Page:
I remember reading these types of posts during the Obama scare; when I wasn't nearly as well stocked; and thinking to myself "next time THAT is going to be me". So when the dust settled I put a few of my other hobbies on hold for a little while and set about doing it. Just food for thought.

On the other side of this coin there are a bunch of first time panic buyers out there who ran to the local gun shop bought a gun and a box or two of ammo and have tucked them away in the closet; feeling safe a secure now that they are prepared. They have no further need of ammo and will soon return to normal lives, forgetting about the gun in the closet. The rest of the rush on ammo is US. Gun people who suddenly realized they've been caught with their pants down yet again. Buying ammo at the wrong time and at the wrong price. WE need to stop; let the market settle and THEN slowly buy building a stock. What I've been hearing is that prices will NOT return to pre panic levels. That yes they will drop but not to previous levels. So the more we inflate the price now the higher the prices will be when they do drop. More food for thought.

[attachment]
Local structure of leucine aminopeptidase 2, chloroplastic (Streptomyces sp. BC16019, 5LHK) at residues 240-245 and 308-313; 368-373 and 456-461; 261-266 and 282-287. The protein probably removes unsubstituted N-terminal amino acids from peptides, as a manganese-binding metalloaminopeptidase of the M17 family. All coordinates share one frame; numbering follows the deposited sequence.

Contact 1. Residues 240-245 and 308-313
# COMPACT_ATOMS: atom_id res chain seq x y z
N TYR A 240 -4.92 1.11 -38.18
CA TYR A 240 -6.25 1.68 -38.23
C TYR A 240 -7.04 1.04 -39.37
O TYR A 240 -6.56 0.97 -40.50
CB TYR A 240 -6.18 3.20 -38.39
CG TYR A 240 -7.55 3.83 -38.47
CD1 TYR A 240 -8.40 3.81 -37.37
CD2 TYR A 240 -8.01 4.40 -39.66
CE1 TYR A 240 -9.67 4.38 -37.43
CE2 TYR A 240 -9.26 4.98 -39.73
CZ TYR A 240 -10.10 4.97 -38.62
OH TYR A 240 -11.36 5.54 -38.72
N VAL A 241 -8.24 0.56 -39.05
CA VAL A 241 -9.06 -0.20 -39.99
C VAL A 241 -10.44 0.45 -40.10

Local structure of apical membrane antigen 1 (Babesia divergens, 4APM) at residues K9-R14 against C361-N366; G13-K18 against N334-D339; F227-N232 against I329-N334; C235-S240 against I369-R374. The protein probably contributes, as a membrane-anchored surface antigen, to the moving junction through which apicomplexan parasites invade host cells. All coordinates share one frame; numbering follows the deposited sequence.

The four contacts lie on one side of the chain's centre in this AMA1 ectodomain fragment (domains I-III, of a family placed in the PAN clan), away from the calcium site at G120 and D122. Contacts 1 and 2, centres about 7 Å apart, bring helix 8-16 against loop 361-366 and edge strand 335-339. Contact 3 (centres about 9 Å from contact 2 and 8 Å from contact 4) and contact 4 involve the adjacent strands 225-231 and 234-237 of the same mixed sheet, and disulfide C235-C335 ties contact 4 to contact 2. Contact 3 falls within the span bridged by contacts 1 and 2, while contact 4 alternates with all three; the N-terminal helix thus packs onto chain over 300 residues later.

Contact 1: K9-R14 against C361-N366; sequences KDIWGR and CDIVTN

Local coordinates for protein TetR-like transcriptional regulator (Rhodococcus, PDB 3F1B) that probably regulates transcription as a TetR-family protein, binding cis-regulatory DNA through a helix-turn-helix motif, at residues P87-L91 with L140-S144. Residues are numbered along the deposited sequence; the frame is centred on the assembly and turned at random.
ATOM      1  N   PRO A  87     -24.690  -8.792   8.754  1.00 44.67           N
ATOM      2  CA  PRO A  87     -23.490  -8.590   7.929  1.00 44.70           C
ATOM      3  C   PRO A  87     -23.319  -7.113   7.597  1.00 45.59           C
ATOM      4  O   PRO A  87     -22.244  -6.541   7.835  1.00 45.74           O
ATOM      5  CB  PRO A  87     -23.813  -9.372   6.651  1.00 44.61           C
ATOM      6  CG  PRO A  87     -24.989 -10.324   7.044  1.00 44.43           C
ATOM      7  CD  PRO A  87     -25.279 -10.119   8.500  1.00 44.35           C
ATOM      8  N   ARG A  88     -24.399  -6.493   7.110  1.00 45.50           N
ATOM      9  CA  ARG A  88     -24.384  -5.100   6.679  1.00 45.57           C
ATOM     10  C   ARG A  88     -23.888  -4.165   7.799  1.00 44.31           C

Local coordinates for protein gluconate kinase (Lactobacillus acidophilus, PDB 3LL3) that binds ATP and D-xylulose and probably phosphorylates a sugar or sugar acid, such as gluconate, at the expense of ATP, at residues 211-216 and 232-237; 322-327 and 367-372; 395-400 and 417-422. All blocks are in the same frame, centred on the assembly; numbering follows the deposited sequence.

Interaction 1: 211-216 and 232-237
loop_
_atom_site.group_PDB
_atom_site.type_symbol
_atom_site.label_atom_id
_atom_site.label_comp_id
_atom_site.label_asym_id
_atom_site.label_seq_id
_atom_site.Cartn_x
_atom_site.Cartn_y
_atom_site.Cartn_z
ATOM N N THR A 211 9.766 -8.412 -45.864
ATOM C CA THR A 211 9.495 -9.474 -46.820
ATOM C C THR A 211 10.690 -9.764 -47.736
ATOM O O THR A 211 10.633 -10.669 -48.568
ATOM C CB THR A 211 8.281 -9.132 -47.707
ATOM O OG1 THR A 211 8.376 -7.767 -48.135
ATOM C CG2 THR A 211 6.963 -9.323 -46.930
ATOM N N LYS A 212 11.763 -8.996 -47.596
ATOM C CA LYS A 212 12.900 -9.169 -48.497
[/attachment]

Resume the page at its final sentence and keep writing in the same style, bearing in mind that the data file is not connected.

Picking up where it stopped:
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To me there are a few groups of gun owners .
A stockpile of ammo is not for everyone . If you shoot a lot it is nice to have a lot . If it is to protect your self or home .... a few boxes is enough . If you see the zombies coming you panic buy guns & ammo .